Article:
ALL MALE HOT GAY HOOKUPS! Call FREE! 208-489-2162 or 800777-8000. www.interactivemale. com 18+.

NYT CROSSWORD | WEATHER REPORT BY FINN VIGELAND / EDITED BY WILL SHORTZ 25 PC key 26 Some online communications, for short 27 QB Tebow 28 Thérèse de Lisieux, for one 30 :D, e.g. 33 Battle-ax 37 Grp. that coordinates E.T.A. and E.T.D. 40 Letter-shaped girder

ACROSS 1 DNA testing might reopen one 9 Uses a 13-Across on 13 “Star Trek” weapon 19 Person who’s a zero? 20 What will the French think of next? 21 Troop group 22 Dream setting 24 After-dinner choices 1

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62 TV station, e.g. 64 Cicely or tarragon 66 Weather comment represented visually by this puzzle’s circled letters 72 Major artery through San Antonio 73 Plant tissue 74 Hunted 75 TV tavern keeper 76 Bud 78 Feel (for) 80 The Mediterranean has a warm one 82 Shade of a swan’s bill in a Keats poem 83 Kindergarten stuff 84 Gravitate 85 Not cheating 86 Many wonks 88 Scat syllable 89 One of the Everly Brothers 90 Fate 91 Fictional Simon 92 Esteem 94 Rolling ___ (rich) 96 Kaput 98 Overseas Mr. 99 Austrian physician who lent his name to an English word ending in “-ize” 100 Propose 102 “True Colors” singer, 1986 104 Roam 105 Letters on some N.Y.C. luggage 108 Actress Tyler 111 Subject of a Vatican investigation 114 Artificial plot device 118 “The Conqueror,” e.g. 119 “___ it” (“Understood”) 120 Some bills have them 121 Dolls 122 Brit’s teapot cover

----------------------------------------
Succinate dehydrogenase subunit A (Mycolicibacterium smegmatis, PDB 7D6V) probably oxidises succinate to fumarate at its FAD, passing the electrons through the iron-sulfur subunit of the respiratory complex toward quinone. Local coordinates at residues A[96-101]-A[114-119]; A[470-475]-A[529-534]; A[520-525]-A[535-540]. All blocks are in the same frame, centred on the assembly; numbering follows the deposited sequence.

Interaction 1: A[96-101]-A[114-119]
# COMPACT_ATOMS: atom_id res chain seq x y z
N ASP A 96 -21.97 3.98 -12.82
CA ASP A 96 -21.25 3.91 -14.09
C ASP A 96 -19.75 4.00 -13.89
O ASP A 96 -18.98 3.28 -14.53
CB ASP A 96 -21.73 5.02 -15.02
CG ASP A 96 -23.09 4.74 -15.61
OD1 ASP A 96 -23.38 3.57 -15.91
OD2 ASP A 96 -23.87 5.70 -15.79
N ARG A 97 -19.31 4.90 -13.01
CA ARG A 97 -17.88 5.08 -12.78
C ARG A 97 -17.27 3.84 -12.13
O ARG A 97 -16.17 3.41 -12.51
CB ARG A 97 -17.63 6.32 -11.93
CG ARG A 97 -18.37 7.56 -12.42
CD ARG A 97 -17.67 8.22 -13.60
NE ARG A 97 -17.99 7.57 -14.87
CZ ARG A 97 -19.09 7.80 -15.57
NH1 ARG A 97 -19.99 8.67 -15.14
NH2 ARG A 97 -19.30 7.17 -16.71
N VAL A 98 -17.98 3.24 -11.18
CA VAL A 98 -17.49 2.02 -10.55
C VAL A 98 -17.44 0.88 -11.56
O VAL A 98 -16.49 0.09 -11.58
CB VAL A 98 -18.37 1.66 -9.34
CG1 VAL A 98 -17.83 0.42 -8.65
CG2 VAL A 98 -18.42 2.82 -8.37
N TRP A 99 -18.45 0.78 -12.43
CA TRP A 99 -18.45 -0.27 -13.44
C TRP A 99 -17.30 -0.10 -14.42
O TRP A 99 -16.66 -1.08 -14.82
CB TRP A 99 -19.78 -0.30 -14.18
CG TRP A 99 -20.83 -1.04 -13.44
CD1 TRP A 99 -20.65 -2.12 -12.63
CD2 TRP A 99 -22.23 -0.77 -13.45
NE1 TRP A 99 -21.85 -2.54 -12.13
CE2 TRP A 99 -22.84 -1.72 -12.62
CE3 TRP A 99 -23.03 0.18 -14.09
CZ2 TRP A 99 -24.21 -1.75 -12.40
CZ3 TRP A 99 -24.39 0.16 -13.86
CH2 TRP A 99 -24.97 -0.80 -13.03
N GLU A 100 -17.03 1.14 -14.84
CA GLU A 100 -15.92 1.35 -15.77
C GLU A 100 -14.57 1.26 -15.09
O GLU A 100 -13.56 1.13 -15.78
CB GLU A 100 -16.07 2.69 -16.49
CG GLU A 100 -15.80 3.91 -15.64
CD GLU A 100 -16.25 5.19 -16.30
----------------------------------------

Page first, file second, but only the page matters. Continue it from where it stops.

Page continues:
123 Like some boards

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Chewed stimulant Precious girl’s name? In the event that 2000 title role for Richard Gere 5 LL Cool J’s “Going Back to ___” 6 “Lemme ___!” 7 “That is quite clear” 8 Directional suffix 9 “Shut your trap!” 10 Nudists 11 Nascar Hall of Fame architect 12 Part of a security system 13 It’s lowered to hear music 14 Taft’s partner in a 1947 act 15 Light reflection ratio 16 R.S.V.P. facilitator: Abbr. 17 Tolkien creature 18 Pharmacies fill them, in brief 21 Fourth letter after 49-Down 23 Leaf pores 29 You probably raise your arm for this 31 It’s north of the South 32 Stock page listings: Abbr. 34 Big Apple team 35 Side (with) 36 Heroic deeds 37 ___ Hall (site on many a campus) 38 Attacked 39 Shows that can be racier than their network counterparts 40 Nest maker 41 Cheating 45 Angry Birds, e.g.

47 Manipulate to one’s advantage 49 Fourth letter before 21-Down 53 Track ___ 54 Prison unit 57 Security Council veto 58 Mine transport 61 ___ kwon do 63 Put away 65 Big name in frozen desserts 67 72-Across and others: Abbr. 68 “Cagney & Lacey” org. 69 Bazooka, e.g. 70 Yokel 71 Martial-arts master 76 Lady 77 Villa, e.g. 79 Portuguese king 81 Tart drink 82 Doc’s reading 85 Battle wear 87 Bond 89 Tediously didactic 90 North Korean leader or his father 93 White Rabbit’s cry L A S T S T O R K